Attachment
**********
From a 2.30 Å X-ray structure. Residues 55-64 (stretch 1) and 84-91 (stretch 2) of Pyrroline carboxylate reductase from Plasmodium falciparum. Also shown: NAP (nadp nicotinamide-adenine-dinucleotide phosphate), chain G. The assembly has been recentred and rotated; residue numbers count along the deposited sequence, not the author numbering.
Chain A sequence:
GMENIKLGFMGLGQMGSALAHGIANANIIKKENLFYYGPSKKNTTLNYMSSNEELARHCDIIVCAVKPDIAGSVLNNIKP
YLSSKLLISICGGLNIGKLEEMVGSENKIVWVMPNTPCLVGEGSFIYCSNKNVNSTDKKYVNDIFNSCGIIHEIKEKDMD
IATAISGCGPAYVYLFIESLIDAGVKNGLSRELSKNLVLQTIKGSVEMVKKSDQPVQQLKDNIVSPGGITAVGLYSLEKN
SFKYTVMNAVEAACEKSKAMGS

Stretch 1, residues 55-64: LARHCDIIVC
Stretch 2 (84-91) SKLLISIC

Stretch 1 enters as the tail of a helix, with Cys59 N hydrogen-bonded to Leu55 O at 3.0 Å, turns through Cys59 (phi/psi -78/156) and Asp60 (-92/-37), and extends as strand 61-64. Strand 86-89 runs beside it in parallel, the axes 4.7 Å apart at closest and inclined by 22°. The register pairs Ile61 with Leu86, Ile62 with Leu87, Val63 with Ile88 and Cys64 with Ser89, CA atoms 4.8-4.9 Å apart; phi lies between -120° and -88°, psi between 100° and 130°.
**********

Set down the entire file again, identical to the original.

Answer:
From a 2.30 Å X-ray structure. Residues 55-64 (stretch 1) and 84-91 (stretch 2) of Pyrroline carboxylate reductase from Plasmodium falciparum. Also shown: NAP (nadp nicotinamide-adenine-dinucleotide phosphate), chain G. The assembly has been recentred and rotated; residue numbers count along the deposited sequence, not the author numbering.
Chain A sequence:
GMENIKLGFMGLGQMGSALAHGIANANIIKKENLFYYGPSKKNTTLNYMSSNEELARHCDIIVCAVKPDIAGSVLNNIKP
YLSSKLLISICGGLNIGKLEEMVGSENKIVWVMPNTPCLVGEGSFIYCSNKNVNSTDKKYVNDIFNSCGIIHEIKEKDMD
IATAISGCGPAYVYLFIESLIDAGVKNGLSRELSKNLVLQTIKGSVEMVKKSDQPVQQLKDNIVSPGGITAVGLYSLEKN
SFKYTVMNAVEAACEKSKAMGS

Stretch 1, residues 55-64: LARHCDIIVC
Stretch 2 (84-91) SKLLISIC

Stretch 1 enters as the tail of a helix, with Cys59 N hydrogen-bonded to Leu55 O at 3.0 Å, turns through Cys59 (phi/psi -78/156) and Asp60 (-92/-37), and extends as strand 61-64. Strand 86-89 runs beside it in parallel, the axes 4.7 Å apart at closest and inclined by 22°. The register pairs Ile61 with Leu86, Ile62 with Leu87, Val63 with Ile88 and Cys64 with Ser89, CA atoms 4.8-4.9 Å apart; phi lies between -120° and -88°, psi between 100° and 130°.